This advice was immediately acted on. At an hour’s notice the servant started for Cornwall, thoroughly instructed as to what he was to do, and well supplied with money, in case he found it necessary to employ many persons in making the proposed inquiries. In due course of time he sent a report of his proceedings to his master. It proved to be of a most discouraging nature.

All trace of Mrs. Jazeph and her companion had been lost at the post-town of Porthgenna. Investigations had been made in every direction, but no reliable information had been obtained. People in totally different parts of the country declared readily enough that they had seen two persons answering to the description of the lady in the dark dress and the old foreigner; but when they were called upon to state the direction in which the two strangers were traveling, the answers received turned out to be of the most puzzling and contradictory kind. No pains had been spared, no necessary expenditure of money had been grudged; but, so far, no results of the slightest value had been obtained. Whether the lady and the foreigner had gone east, west, north, or south, was more than Mr. Frankland’s servant, at the present stage of the proceedings, could take it on himself to say.

The report of the examination of the north rooms was not more satisfactory. Here, again, nothing of any importance could be discovered. The servant had ascertained that there were twenty-two rooms on the uninhabited side of the house — six on the ground-floor opening into the deserted garden, eight on the first floor, and eight above that, on the second story. He had examined all the doors carefully from top to bottom, and had come to the conclusion that none of them had been opened. The evidence afforded by the lady’s own actions led to nothing. She had, if the testimony of the servant could be trusted, dropped the keys on the floor of the hall. She was found, as the housekeeper and the steward asserted, lying, in a fainting condition, at the top of the landing of the first flight of stairs. The door opposite to her, in this position, showed no more traces of having been recently opened than any of the other doors of the other twenty-one rooms. Whether the room to which she wished to gain access was one of the eight on the first floor, or whether she had fainted on her way up to the higher range of eight rooms on the second floor, it was impossible to determine.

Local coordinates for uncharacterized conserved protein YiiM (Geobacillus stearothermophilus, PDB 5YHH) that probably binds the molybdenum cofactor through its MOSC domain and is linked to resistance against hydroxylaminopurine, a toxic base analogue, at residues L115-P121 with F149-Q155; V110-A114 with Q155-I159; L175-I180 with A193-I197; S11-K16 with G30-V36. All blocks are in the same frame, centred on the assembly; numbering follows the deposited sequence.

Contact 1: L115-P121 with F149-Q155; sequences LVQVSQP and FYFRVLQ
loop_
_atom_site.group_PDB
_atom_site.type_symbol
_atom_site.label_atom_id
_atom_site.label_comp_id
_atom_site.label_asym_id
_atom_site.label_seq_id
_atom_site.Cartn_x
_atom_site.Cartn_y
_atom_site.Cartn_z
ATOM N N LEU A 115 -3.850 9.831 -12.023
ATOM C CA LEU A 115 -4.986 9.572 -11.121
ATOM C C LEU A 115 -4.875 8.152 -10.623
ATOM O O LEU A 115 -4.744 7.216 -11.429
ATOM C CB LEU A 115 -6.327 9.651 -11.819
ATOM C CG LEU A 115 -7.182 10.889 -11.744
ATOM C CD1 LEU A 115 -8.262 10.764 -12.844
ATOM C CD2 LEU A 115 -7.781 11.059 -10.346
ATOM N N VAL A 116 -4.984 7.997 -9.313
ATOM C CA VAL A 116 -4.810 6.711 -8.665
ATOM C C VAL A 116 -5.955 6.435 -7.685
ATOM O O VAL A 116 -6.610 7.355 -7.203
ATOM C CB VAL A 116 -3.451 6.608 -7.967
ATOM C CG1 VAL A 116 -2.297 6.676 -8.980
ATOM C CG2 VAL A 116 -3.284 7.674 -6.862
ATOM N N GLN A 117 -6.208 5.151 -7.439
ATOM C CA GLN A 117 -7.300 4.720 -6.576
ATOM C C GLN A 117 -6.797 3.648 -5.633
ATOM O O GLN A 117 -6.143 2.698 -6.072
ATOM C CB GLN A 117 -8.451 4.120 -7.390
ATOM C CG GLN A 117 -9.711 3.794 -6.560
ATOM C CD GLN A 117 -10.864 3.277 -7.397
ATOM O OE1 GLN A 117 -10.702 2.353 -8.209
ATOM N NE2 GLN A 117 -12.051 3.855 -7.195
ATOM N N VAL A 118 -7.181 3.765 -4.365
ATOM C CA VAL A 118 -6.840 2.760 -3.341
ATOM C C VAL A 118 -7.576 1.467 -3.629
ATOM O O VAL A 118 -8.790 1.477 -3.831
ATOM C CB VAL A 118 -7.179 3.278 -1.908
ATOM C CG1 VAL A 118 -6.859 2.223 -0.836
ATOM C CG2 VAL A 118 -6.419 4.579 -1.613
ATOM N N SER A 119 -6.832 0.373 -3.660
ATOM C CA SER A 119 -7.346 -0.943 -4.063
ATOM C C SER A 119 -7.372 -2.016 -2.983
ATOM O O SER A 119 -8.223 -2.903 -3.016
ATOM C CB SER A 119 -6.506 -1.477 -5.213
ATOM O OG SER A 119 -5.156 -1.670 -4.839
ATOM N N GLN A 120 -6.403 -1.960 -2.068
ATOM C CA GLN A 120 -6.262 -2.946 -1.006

The only conclusions that could be fairly drawn from the events that had taken place in the house were two in number. First, it might be taken for granted that the lady had been disturbed before she had been able to use the keys to gain admission to the Myrtle Room. Secondly, it might be assumed, from the position in which she was found on the stairs, and from the evidence relating to the dropping of the keys, that the Myrtle Room was not on the ground-floor, but was one of the sixteen rooms situated on the first and second stories. Beyond this the writer of the report had nothing further to mention, except that he had ventured to decide on waiting at Porthgenna, in the event of his master having any further instructions to communicate.

What was to be done next? That was necessarily the first question suggested by the servant’s announcement of the unsuccessful result of his inquiries at Porthgenna. How it was to be answered was not very easy to discover. Mrs. Frankland had nothing to suggest, Mr. Frankland had nothing to suggest, the doctor had nothing to suggest. The more industriously they all three hunted through their minds for a new idea, the less chance there seemed to be of their succeeding in finding one. At last, Rosamond proposed, in despair, that they should seek the advice of some fourth person who could be depended on; and asked her husband’s permission to write a confidential statement of their difficulties to the vicar of Long Beckley. Doctor Chennery was their oldest friend and adviser; he had known them both as children; he was well acquainted with the history of their families; he felt a fatherly interest in their fortunes; and he possessed that invaluable quality of plain, clear-headed common-sense which marked him out as the very man who would be most likely, as well as most willing, to help them.